In the second paper, Leslie Zebrowitz, of Brandeis University in Massachusetts, said that the results appeared to reflect the relative “baby-facedness” of the candidates.
Previous research has shown that people of any age who appear baby-faced, with a round face, large eyes, a small nose, a high forehead and a small chin, tend to be rated as less competent — though often as more trustworthy as well. “Although the study doesn’t tell us exactly what competence is — there are many kinds, including physical strength, social dominance and intellectual shrewdness.
Baby-faced people are perceived to be lacking in all these qualities,” Dr Zebrowitz said.
(...) The babyfaced men might actually be the better choices in spite of the electorate's aversion to babyfaces in leaders.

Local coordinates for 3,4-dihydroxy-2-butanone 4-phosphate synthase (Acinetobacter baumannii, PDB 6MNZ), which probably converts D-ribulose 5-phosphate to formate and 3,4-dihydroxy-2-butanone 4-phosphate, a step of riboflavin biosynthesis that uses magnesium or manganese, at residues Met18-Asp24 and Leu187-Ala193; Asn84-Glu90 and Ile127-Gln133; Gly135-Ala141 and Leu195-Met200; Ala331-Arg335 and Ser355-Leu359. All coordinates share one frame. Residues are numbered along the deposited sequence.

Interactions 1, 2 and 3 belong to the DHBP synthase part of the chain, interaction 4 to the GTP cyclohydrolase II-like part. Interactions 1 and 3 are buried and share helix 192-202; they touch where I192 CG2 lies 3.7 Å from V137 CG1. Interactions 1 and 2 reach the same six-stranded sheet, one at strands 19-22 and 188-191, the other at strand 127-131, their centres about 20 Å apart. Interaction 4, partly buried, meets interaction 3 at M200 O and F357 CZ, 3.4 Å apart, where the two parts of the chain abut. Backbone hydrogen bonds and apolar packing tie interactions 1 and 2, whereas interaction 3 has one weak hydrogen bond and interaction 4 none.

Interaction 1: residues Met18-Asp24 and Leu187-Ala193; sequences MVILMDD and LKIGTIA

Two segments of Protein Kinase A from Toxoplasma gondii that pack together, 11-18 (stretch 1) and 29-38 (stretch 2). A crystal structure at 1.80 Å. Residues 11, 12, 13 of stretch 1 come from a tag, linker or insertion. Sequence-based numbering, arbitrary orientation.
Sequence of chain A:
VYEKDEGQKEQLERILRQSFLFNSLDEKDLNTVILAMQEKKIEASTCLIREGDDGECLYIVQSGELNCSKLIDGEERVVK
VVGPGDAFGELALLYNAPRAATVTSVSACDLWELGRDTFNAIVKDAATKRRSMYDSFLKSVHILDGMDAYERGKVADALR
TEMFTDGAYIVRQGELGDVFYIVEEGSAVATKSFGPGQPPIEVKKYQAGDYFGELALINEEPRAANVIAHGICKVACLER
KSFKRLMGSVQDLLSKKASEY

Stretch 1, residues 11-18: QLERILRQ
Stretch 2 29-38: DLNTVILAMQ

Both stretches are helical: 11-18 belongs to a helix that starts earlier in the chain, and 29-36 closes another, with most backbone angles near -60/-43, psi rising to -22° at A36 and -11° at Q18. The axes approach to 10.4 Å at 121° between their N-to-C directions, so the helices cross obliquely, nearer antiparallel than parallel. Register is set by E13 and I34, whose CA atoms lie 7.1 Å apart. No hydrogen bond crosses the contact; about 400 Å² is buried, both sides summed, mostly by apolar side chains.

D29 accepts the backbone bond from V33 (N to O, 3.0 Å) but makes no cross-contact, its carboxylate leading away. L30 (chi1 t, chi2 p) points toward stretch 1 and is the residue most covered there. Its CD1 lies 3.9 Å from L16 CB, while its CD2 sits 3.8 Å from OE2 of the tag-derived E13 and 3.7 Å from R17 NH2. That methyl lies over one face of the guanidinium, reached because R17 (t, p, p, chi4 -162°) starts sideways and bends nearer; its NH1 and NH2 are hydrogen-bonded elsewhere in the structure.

In fact, studies by Zebrowitz and others have shown that babyfaced men are actually more intelligent, better educated, more assertive and apt to win more military medals than their mature-looking counterparts.
Research in the area of facial impressions has implications for political marketing, social decision-making and even the democratic process, Zebrowitz believes. "The data we have suggest that we're not necessarily electing better leaders – people who are actually more competent, though we are electing people who look the part."